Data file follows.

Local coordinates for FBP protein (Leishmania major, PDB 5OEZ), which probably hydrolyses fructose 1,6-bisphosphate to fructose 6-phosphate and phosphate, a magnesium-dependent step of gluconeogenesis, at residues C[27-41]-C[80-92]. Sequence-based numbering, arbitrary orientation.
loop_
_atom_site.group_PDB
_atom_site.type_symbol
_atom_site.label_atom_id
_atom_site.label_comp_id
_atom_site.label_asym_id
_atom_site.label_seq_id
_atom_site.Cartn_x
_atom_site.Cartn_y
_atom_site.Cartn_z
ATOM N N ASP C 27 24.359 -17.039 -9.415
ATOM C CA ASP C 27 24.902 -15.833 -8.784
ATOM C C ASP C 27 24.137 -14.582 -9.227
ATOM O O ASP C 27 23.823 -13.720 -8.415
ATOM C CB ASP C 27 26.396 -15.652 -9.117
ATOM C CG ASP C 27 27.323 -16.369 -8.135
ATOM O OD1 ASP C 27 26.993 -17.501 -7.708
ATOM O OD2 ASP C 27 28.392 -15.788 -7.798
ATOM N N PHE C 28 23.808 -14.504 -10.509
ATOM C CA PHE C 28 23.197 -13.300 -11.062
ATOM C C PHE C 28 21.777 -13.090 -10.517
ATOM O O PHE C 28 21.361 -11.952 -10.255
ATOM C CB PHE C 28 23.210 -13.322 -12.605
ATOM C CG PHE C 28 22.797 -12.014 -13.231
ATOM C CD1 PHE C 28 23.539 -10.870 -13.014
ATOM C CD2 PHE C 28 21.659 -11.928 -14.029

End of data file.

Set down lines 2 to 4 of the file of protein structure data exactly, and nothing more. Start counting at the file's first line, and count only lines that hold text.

loop_
_atom_site.group_PDB
_atom_site.type_symbol